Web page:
I "actually have PLAYED the game," thank you, but it's very probable that you've never seen me.

Similarites:
- Area control
- Strength is measure in uniform units (cubes)
- Combat resolved by dice
- The winner is the player/side with the most areas controlled when the game ends.
Dissimilarities:
-Risk! is a multiplayer game that can be played by two. 1812: The Invasion of Canada is a two-team game played by teams of 1-3.
- Each faction has its own set of dice specialized to reflect its combat abilities.
-Risk! ends when player controls all the areas. From game turn 3 on, 1812 ends when all of the truce cards of one or both sides have been played.
- Movement in Risk! is simple area-to-adjacent-area. 1812 movement in driven by cards, which also introduce other qualities.

I believe 1812 is a better game and would prefer to play it than Risk!. But I also believe that I could add the special dice/combat rules, card sets, and end game truce rules to Risk! and play (Not that that is necessarily a good idea. }
kduke wrote:
The '3 turns' for the Brits vs 2 turns for the US has some folks worried about it being imbalanced. We've played a lot and found it close, but only slightly leaning Brit. We noticed that the US factions actually have 10 fewer blocks than the combined Brit factions. While the Brits seldom "run out," it's not that hard for the Americans. We added 5 blocks to each US faction and the bit of extra strength seems to help with balance.

I haven't played it enough to detect an imbalance, but thanks for the tip.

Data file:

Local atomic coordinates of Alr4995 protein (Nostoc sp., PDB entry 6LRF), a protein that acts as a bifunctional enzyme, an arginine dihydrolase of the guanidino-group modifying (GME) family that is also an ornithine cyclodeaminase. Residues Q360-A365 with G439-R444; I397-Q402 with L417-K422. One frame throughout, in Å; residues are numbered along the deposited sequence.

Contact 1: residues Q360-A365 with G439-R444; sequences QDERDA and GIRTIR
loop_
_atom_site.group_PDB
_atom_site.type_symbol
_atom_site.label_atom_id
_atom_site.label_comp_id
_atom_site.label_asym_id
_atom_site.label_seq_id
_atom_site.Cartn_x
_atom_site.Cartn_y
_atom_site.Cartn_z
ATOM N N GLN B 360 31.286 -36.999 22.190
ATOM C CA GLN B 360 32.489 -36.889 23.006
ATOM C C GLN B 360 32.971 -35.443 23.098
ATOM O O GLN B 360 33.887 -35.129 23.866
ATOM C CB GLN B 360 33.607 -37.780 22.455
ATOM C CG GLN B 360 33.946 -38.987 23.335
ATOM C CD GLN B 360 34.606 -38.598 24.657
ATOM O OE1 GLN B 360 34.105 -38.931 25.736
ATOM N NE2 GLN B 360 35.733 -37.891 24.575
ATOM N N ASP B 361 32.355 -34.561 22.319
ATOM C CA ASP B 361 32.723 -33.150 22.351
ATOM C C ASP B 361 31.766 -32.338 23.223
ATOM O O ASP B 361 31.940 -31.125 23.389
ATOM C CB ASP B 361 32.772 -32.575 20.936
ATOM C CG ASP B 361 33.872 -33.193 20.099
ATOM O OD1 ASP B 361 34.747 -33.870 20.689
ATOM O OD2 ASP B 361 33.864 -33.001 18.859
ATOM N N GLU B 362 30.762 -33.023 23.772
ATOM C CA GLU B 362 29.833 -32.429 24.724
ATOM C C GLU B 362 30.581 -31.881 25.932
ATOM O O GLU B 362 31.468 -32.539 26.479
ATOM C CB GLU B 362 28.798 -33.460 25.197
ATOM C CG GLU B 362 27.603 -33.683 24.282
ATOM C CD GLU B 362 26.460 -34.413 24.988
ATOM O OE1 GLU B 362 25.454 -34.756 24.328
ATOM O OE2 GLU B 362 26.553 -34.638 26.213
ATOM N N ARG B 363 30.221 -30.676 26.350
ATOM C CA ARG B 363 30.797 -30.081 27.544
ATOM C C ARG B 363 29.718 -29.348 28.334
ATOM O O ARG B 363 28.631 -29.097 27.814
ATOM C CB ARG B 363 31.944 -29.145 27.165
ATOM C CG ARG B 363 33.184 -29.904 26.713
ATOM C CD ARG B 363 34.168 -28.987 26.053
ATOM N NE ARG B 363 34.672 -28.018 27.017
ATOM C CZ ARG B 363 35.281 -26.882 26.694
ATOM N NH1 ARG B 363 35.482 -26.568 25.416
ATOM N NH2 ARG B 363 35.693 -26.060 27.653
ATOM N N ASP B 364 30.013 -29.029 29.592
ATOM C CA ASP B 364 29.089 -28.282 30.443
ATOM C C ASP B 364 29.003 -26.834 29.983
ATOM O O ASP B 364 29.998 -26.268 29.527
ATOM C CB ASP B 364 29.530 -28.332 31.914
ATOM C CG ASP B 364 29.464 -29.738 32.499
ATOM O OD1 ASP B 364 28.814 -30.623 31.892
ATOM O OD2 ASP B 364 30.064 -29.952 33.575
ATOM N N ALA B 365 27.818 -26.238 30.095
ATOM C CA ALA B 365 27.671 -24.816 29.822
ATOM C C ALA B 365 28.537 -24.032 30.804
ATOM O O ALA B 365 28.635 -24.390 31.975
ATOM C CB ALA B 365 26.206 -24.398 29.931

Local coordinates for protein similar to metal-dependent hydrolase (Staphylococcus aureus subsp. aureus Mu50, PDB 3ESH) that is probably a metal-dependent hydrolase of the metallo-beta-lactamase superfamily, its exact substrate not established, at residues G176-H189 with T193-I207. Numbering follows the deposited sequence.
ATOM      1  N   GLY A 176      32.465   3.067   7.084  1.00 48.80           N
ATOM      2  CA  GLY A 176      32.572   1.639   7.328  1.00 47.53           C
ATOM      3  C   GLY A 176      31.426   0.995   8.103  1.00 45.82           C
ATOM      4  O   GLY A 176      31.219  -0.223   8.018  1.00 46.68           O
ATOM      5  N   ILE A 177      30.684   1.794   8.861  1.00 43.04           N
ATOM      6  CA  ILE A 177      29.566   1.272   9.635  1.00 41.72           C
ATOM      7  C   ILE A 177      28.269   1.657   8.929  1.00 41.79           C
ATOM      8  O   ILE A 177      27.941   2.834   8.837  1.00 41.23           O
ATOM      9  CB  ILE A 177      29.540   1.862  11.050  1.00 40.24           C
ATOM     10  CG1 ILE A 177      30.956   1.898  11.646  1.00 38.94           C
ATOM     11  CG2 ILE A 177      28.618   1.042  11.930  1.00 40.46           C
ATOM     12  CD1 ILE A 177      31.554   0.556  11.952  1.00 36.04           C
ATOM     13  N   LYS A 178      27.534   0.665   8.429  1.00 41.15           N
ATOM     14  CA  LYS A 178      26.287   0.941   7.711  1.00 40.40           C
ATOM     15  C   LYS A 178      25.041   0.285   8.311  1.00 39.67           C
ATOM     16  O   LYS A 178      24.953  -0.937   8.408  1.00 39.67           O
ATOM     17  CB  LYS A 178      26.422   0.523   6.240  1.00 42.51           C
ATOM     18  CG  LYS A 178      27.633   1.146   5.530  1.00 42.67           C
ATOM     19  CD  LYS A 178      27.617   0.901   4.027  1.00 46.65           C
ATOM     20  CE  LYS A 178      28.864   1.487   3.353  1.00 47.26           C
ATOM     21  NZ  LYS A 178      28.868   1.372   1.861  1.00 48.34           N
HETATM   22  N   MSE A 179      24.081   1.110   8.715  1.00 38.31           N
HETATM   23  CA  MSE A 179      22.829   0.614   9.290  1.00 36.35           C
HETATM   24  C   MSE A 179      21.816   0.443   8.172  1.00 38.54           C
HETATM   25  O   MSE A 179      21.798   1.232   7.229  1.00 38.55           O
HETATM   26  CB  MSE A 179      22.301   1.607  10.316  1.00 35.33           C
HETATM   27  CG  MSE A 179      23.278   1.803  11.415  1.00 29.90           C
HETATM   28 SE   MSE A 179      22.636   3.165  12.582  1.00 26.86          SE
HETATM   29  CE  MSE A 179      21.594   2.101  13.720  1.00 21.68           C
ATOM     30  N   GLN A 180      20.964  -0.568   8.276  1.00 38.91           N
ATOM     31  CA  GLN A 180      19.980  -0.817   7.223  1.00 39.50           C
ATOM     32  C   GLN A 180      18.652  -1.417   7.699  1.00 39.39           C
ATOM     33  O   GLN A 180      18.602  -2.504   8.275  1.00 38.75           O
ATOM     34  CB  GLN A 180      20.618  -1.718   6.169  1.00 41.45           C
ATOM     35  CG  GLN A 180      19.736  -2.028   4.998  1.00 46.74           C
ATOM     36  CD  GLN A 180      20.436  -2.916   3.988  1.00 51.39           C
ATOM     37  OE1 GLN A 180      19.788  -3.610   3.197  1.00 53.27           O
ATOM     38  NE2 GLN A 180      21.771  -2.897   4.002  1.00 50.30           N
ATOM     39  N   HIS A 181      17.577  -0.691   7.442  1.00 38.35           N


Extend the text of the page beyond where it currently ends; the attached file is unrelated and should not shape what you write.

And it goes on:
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Robert "Smitty" Smith
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Bill:

I will note my cats "love" this game...

Sigh.

Smitty
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uwe eickert
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Peter, points well taken! In '1754 - The French and Indian War', our latest game in this same series, we refer to the indigenous as 1st Nation tribes, since this is how they seem to have been referred to.
But in 1812 we refer to the 1st Nations as Native Americans, since this is how many were referred to in historical documents, including just as the 'Natives'.
We try to keep the vernacular used at the time. (Even though these even change as historical interpretations and references change with the progression of time.)
Uwe
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Robert "Smitty" Smith
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THANKS Uwe.

Smitty